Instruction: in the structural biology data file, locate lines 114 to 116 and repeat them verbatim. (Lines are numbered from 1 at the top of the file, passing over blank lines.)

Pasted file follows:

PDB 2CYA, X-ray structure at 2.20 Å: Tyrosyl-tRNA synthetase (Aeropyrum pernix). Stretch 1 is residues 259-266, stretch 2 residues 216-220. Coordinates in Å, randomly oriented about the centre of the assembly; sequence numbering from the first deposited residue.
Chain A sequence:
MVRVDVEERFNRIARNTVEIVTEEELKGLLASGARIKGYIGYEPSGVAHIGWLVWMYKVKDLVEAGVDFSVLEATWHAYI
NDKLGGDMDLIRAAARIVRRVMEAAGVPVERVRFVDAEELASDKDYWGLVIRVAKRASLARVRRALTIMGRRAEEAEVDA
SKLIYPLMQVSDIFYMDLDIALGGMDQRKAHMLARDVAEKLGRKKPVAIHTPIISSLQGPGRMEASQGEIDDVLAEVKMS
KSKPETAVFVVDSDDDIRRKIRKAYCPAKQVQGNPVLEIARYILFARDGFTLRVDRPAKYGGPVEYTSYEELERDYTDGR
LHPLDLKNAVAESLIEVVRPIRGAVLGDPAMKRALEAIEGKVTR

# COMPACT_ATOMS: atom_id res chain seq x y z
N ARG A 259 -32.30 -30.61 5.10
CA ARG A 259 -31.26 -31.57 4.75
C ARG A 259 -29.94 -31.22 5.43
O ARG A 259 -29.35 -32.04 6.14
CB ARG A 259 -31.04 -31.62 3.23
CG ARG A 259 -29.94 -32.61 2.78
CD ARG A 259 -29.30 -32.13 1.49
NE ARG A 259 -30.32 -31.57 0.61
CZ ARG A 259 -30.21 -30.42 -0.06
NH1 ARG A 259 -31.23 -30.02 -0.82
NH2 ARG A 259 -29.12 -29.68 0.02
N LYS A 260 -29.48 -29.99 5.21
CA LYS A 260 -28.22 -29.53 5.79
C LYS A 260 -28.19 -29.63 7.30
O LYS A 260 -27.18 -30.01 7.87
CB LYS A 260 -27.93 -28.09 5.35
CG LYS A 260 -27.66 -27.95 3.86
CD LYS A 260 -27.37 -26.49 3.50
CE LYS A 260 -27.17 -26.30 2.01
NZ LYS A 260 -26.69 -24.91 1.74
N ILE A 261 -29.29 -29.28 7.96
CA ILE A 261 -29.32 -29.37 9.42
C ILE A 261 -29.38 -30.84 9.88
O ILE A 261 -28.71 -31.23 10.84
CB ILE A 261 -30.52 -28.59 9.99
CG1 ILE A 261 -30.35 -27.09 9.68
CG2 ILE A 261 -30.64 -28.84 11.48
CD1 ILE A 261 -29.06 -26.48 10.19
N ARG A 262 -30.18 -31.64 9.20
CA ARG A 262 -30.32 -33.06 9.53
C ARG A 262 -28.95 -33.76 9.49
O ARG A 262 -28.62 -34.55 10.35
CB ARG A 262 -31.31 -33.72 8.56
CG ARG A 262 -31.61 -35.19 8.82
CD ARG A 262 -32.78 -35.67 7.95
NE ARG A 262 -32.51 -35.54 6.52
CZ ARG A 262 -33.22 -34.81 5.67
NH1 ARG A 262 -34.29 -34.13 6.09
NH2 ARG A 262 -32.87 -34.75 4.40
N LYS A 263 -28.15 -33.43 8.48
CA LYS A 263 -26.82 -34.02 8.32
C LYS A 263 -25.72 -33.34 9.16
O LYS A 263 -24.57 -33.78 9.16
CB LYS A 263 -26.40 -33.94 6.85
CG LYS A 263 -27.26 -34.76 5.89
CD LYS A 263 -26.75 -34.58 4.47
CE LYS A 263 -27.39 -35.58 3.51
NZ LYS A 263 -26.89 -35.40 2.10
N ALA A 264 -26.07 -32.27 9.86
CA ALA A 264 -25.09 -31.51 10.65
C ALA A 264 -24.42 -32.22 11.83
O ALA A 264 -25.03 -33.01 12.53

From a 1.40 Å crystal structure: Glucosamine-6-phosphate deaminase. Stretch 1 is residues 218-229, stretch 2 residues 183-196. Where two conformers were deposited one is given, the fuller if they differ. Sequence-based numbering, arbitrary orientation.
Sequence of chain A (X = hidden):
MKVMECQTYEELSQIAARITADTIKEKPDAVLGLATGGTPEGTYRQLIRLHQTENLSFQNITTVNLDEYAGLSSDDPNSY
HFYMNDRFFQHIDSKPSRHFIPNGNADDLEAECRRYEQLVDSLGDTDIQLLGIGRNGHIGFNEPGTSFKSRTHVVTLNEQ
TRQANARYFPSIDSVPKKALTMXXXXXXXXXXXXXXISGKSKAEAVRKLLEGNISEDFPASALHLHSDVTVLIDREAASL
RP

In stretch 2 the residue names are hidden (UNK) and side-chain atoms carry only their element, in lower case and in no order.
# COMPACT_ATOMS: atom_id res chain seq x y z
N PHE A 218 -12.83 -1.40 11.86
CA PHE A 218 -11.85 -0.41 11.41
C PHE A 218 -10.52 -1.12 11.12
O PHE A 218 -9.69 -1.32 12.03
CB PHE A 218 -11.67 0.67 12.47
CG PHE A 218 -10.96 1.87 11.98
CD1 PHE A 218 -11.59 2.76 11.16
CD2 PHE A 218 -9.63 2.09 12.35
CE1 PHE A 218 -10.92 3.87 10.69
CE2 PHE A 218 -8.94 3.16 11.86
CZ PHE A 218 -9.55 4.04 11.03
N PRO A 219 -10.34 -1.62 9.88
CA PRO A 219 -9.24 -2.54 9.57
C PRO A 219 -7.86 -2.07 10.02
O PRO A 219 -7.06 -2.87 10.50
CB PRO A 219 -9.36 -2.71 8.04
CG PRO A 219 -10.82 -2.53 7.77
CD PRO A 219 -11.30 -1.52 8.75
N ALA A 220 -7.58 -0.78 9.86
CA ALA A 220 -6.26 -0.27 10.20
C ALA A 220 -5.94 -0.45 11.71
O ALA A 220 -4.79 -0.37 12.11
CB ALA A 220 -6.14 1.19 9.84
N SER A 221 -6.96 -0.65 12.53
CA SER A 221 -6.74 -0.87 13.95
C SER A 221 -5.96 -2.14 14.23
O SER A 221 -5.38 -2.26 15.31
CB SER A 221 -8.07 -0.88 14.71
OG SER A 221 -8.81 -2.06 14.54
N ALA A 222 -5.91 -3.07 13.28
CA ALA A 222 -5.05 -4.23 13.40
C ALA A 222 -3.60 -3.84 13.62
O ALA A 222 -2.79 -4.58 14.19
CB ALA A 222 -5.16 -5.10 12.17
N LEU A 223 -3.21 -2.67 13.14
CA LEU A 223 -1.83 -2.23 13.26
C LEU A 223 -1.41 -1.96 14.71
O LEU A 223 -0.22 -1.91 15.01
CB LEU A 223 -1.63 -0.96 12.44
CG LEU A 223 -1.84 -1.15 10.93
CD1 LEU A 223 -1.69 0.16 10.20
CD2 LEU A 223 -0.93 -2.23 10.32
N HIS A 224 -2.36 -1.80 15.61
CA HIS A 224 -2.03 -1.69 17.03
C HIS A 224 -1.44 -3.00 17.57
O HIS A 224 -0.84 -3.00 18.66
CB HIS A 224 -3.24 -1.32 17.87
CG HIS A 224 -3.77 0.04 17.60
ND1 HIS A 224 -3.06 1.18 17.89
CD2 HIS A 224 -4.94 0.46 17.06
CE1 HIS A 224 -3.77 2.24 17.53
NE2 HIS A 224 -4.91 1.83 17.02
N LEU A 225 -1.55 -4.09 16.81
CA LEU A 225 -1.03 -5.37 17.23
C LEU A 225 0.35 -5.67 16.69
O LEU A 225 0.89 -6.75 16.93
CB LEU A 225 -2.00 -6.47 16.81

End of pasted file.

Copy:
O HIS A 224 -0.84 -3.00 18.66
CB HIS A 224 -3.24 -1.32 17.87
CG HIS A 224 -3.77 0.04 17.60